Reader’s Perspective: Question and Answer with Michael Taylor, Author of “The Financial Rules for New College Graduates”

By Paul Curley, CFA | | October 5, 2018

How does this author view college financial planning and 529 plans in terms of helping recent graduates survive and thrive?

This article features an interview with Michael C. Taylor, Author of “The Financial rules for New College Graduates.” Based in San Antonio, Texas, Michael teaches personal finance at Trinity University. Additionally, he publishes the weekly finance column “The Smart Money” for the San Antonio Express News and the Houston Chronicle. Building upon his experience and a desire to take action in expanding financial literacy to more people, he wrote the newly released book titled, “The Financial Rules for New College Graduates.” Previously, he was a Vice President in bond sales at Goldman Sachs in New York, and graduated Magna Cum Laude from Harvard College. Currently, he lives in San Antonio with his wife and two daughters. You can learn more about Michael at the website of Last but not least, thank you Michael for your time, insight and support in working with me on the article. Please read the question and answers to learn about his perspective on college financial planning, and hope that the article provides you with an opportunity to learn more from your peers.

Question 1 (Paul Curley, Editor of the 529 Dash): Thank you so much your time. I received your book and I think that it is timely given the rise in student loan debt, and the multiple downstream impacts. What I thought was unique about your book was the perspective of the recent graduates, and stepping-stone of how to get back on track financially. The first question is why did you first got started with “The Financial Rules for New College Graduates?”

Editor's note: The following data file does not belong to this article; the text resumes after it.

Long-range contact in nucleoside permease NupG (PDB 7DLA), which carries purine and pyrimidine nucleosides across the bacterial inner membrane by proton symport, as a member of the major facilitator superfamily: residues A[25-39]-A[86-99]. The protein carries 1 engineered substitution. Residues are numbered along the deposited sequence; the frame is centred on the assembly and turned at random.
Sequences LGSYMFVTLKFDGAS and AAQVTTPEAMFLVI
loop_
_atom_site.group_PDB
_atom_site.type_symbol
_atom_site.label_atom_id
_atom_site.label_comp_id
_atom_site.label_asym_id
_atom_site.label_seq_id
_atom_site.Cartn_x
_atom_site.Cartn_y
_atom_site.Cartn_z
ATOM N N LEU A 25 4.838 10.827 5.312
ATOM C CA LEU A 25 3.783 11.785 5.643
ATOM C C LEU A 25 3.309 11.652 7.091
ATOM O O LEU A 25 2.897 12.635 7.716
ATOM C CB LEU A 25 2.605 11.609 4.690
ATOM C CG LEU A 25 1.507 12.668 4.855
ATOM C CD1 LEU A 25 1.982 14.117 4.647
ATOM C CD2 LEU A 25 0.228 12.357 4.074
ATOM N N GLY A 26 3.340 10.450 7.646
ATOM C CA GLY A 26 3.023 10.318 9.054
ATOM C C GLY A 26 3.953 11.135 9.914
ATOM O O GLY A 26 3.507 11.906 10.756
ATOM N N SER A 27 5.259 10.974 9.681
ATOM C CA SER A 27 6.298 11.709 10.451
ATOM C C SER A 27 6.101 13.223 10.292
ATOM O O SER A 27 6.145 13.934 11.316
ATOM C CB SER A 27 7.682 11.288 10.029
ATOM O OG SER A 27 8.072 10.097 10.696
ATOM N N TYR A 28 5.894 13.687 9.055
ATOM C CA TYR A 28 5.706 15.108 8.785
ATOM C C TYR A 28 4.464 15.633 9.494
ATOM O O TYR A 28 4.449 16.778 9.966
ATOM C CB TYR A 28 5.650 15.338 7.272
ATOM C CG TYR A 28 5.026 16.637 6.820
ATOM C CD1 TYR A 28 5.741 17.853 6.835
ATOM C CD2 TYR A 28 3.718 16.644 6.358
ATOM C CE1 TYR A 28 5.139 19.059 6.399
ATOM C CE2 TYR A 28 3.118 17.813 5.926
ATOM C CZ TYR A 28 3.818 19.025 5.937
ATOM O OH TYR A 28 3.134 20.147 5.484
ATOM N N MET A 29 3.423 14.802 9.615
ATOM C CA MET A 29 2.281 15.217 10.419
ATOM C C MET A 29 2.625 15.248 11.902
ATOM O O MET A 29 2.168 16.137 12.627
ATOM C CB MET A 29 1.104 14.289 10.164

Answer 1 (Michael C. Taylor, Author of “The Financial Rules for New College Graduates”): So the long background or the 15-year story before this that I worked in financial services for 15 years at Goldman Sachs in selling bonds on Wall Street and then running my own fund. So that’s the background. The crisis of 2008 dealt a mortal wound to my actual investment business, and was also an eye-opener to the “wow people don’t really get how money works.” I mean not all bankers understand and the regulators may not understand and never mind mom-and-pop trying to save for college for the kid. Also, there is an entire gap in financial literacy. So that has been my mission. I have been addressing that mission in a variety of ways including writing online since 2012 and teaching a college course in a San Antonio at Trinity, a liberal arts undergraduate institution. Out of that course which I first taught in 2013, there is an extraordinary need for financial literacy. Even after a semesters worth of working with these students who were super bright, I felt like they needed a book to walk away with because there’s different ways of learning. One way of learning is through a book with practical and simple basic tools for those in their 20s, and even after they graduate from college is key. So having taught the course, I thought there needs to be a book so that was the original outline. As I spoke to more folks about my intention to write a book, everybody I met said wow, I wish I had a book like that in my 20s now that I am in my 40s. That was a big motivation for me. Even people in the fifties and sixties, said oh gosh I wish I had that when I was in my 20s. I would get that for my grandchildren.

Question 2: I worked previously at Loomis Sayles and worked in the bond world, and so I definitely understand the part of your book where someone is either ahead of the yield curve and earning interest or behind it and paying interest. As such, I definitely see the importance of financial literacy. How do you define college financial planning and how it has changed with the growth of student loan debt among graduates?